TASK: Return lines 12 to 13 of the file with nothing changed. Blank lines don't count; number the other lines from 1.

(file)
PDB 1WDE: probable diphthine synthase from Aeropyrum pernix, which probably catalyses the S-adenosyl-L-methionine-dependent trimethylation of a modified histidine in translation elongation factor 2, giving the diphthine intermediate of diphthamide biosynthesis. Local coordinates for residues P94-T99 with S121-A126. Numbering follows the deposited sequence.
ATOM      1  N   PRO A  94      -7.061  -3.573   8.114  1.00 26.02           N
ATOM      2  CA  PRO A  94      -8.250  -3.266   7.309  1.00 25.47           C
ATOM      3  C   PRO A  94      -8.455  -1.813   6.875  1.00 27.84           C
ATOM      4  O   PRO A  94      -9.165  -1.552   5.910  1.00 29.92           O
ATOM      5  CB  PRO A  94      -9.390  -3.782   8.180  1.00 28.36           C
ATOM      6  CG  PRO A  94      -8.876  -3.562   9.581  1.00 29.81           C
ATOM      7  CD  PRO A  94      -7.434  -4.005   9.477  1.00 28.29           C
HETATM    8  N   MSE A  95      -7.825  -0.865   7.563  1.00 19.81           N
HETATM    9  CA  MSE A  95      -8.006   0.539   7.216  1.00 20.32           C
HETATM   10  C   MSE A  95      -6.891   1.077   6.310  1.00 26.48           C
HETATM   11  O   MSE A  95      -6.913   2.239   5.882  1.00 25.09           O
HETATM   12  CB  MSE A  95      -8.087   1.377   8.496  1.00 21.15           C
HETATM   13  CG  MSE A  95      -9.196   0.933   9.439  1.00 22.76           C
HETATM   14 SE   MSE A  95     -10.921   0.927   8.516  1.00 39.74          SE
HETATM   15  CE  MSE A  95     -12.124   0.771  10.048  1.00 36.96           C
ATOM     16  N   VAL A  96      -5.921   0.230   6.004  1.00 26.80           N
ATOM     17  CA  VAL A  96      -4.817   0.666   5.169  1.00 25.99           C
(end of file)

HETATM   11  O   MSE A  95      -6.913   2.239   5.882  1.00 25.09           O
HETATM   12  CB  MSE A  95      -8.087   1.377   8.496  1.00 21.15           C